The spill still appears relatively confined around its point of origin and is still north of the Loop Current, a powerful conveyor belt that circulates clockwise around the Gulf toward Florida before being joining the powerful Gulf Stream.
Some researchers have expressed concerned that the Loop Current could soon catch the oil slick and drag it south towards coral reefs in the Florida Keys.
By combining surface roughness and current flow information with Envisat Advanced Synthetic Aperture Radar (ASAR) data of the spill, SAR image analysts are able to detect the direction in which the spill boundaries can drift.
(Photo Credit: CLS)
In these two ASAR images for April 29 and May 2, advanced processing methods have been performed to display ocean surface roughness variations and Doppler-derived ocean surface radial velocities. Merging this information provides insight into the spatial structure of the spill and its dispersion by the upper ocean turbulent flow.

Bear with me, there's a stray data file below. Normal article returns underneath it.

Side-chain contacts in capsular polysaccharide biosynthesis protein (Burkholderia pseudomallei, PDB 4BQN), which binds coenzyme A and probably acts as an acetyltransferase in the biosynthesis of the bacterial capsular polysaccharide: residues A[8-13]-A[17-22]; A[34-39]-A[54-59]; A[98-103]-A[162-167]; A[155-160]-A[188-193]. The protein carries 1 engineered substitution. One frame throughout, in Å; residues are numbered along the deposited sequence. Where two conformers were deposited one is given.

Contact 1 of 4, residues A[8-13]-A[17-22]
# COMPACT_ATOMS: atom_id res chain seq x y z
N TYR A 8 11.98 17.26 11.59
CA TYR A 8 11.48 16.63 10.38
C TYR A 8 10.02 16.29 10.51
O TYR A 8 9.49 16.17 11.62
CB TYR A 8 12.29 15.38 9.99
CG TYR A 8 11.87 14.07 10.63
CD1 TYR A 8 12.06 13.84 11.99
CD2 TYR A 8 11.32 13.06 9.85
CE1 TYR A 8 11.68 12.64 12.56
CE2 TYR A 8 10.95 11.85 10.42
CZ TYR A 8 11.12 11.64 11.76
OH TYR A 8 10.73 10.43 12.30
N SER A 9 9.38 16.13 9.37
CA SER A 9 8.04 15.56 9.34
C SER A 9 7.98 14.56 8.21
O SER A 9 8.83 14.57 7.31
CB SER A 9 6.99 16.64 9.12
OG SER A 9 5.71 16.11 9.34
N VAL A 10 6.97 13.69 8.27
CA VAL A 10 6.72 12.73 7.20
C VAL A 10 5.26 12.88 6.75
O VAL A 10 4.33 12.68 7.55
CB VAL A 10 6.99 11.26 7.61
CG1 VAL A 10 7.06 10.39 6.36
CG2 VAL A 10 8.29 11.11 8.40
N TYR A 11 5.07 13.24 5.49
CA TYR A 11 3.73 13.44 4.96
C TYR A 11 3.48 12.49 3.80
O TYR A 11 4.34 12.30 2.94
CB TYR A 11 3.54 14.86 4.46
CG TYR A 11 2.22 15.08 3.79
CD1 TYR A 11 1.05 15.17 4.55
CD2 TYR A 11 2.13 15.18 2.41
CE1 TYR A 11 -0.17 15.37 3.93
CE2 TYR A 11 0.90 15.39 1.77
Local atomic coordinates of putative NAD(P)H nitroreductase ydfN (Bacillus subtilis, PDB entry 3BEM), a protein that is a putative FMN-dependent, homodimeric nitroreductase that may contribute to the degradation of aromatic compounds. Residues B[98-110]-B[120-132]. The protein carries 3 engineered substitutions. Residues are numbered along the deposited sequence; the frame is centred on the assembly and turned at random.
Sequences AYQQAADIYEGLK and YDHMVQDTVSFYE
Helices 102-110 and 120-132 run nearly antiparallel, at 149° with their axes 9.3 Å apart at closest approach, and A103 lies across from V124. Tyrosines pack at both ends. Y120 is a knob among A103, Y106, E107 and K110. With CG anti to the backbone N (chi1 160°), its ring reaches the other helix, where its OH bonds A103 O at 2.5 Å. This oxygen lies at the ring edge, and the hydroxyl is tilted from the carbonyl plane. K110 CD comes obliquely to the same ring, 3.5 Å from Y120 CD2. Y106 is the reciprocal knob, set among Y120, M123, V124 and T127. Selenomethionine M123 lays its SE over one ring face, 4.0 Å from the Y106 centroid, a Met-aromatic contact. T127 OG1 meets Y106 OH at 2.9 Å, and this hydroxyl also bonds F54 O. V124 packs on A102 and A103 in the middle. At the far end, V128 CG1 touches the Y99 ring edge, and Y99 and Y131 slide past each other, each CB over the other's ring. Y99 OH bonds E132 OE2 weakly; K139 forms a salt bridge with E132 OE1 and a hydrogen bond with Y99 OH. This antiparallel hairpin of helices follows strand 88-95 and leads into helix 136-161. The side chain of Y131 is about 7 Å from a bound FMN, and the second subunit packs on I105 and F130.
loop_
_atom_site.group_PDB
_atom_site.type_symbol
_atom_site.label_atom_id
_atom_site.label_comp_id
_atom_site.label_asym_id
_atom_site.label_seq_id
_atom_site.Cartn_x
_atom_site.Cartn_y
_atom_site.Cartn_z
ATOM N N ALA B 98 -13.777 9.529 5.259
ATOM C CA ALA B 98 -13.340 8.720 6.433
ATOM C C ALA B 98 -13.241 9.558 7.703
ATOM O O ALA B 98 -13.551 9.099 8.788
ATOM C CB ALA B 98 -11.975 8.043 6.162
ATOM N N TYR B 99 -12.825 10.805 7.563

In the 29 April image, smooth surfaces appear as black patches inside the oil spill and in the very low wind region east of the spill, where the flow analysis is not possible.
An intriguing shape is detected in the 2 May image that seems to follow passively the flow derived from the Doppler measurements.
(Photo Credit: CLS)
The fear is that winds could push the oil slick south until it joins the Loop Current, which would carry the oil towards Florida. If that were to happen, the oil could flow into the Gulf Stream and be carried up to the US East Coast.
"As observed, this does not seem to be the case at the moment as no connection between the spill and the intense current presently occurs," said Dr Bertrand Chapron of IFREMER, the French Research Institute for Exploitation of the Sea.
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